Abdominal CT: renal stones. Renal stones are hard deposits that form in the kidney. They can move down the urinary tract, causing obstruction and pain as well as blood in the urine.
Abdominal CT: pancreatitis. Recognizing acute necrotizing pancreatitis; and late stage development of pseudocysts and walled-off necrosis
A 21yo female is brought in by ambulance. She was the driver of a vehicle involved in a head on crash at 70kph.
Abdominal CT: bowel perforation. Perforation of the gastrointestinal tract can be due to a variety of causes.
A 48-year-old female presents with 3 days of right lower abdominal pain and fever with a background of previous recurrent pelvic inflammatory disease.
A 50yo normally well man presents with 36 hours of fevers and RLQ pain. He has localised tenderness in McBurney’s point with a pulse rate of 105bpm.
A 50 yo male is brought in by ambulance in a shocked state. He has a 3-day history of fevers, vomiting and right thigh pain on the background of morbid obesity, type II diabetes and hypertension.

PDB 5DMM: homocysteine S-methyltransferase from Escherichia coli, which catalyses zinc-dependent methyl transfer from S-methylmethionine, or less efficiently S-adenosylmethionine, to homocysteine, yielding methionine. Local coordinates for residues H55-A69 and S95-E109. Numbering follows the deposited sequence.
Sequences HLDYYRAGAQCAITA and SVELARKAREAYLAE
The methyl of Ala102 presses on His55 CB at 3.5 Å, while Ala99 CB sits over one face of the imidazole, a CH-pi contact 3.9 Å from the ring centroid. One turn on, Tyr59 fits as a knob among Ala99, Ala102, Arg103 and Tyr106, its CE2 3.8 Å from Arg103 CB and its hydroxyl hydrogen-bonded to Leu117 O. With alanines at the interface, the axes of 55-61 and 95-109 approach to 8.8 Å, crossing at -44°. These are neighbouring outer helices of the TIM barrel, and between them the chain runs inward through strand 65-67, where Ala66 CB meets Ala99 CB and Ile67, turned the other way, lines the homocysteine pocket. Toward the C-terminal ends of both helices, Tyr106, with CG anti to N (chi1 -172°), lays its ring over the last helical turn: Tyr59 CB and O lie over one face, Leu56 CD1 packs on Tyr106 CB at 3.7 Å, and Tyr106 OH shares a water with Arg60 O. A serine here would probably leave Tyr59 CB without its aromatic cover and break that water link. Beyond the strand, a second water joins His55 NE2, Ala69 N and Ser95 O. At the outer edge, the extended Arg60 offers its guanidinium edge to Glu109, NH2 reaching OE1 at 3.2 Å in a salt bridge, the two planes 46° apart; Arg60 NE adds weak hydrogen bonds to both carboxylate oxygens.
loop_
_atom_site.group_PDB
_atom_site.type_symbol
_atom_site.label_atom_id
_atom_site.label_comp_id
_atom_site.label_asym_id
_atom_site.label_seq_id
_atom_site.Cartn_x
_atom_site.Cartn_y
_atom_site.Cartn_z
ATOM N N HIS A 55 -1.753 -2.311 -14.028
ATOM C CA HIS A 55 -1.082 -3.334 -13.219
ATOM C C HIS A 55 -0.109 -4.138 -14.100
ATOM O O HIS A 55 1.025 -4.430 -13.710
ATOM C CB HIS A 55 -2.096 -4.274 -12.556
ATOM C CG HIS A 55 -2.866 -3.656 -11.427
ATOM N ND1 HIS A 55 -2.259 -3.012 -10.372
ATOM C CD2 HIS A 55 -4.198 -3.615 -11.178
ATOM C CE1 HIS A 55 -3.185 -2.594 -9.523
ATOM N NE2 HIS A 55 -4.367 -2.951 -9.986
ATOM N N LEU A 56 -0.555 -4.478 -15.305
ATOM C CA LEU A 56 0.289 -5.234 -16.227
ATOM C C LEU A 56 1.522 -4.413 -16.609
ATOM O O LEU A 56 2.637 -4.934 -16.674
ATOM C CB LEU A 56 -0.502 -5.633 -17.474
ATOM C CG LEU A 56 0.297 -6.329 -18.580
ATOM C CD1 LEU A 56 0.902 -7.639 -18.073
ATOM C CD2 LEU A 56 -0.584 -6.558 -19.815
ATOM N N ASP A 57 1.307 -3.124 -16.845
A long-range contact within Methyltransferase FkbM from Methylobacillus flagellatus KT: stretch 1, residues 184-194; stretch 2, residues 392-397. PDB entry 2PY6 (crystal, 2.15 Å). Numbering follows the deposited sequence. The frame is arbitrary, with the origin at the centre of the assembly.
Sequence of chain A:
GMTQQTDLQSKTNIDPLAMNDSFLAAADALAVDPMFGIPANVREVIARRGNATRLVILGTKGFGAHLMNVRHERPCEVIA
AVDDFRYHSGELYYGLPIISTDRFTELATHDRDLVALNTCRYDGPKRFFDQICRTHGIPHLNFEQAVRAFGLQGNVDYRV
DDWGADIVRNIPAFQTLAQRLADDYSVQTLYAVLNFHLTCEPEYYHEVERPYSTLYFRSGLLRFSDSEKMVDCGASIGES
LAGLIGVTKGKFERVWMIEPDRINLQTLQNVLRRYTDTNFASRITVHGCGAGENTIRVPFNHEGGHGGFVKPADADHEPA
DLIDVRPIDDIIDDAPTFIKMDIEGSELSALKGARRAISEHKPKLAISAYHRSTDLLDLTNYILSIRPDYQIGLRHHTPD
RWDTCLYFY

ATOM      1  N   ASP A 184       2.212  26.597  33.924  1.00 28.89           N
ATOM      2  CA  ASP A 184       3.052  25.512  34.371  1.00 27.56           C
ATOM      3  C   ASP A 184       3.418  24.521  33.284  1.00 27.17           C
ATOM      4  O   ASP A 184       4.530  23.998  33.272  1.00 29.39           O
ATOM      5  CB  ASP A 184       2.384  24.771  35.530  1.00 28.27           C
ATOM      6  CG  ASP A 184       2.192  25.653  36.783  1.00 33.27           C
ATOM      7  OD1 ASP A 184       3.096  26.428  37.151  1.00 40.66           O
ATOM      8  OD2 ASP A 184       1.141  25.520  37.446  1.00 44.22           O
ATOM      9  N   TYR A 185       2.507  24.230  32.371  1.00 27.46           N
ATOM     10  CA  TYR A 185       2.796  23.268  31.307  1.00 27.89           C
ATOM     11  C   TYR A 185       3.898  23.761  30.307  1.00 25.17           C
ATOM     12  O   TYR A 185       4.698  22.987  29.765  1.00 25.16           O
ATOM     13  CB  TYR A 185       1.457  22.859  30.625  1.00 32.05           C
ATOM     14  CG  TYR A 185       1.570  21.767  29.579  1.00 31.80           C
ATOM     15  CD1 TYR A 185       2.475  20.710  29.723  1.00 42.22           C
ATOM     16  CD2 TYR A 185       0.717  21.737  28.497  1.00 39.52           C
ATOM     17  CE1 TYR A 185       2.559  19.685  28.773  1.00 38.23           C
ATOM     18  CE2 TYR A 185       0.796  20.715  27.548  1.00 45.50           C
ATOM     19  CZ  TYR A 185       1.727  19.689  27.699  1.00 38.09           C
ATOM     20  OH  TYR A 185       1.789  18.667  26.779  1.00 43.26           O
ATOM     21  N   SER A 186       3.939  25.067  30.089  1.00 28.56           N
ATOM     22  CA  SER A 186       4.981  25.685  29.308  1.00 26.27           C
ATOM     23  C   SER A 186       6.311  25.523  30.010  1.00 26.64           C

A 40-year-old female, is brought into ED with an abrupt onset of reduced level of consciousness. She had been experiencing several days of headache prior to presentation.
23-year-old male self presents to emergency following a fall whilst intoxicated with alcohol. He sustained injuries to his head and face
A 35-year-old male presents after a workplace injury. He suffered a penetrating globe injury when a 7.5cm nail from a nail gun penetrated his right eye.
35 yo female presents with left eye proptosis, left eyelid swelling and a divergent strabismus. A CT brain is performed.
Abdominal CT reporting: The basis of both image review and reporting is that of a search pattern.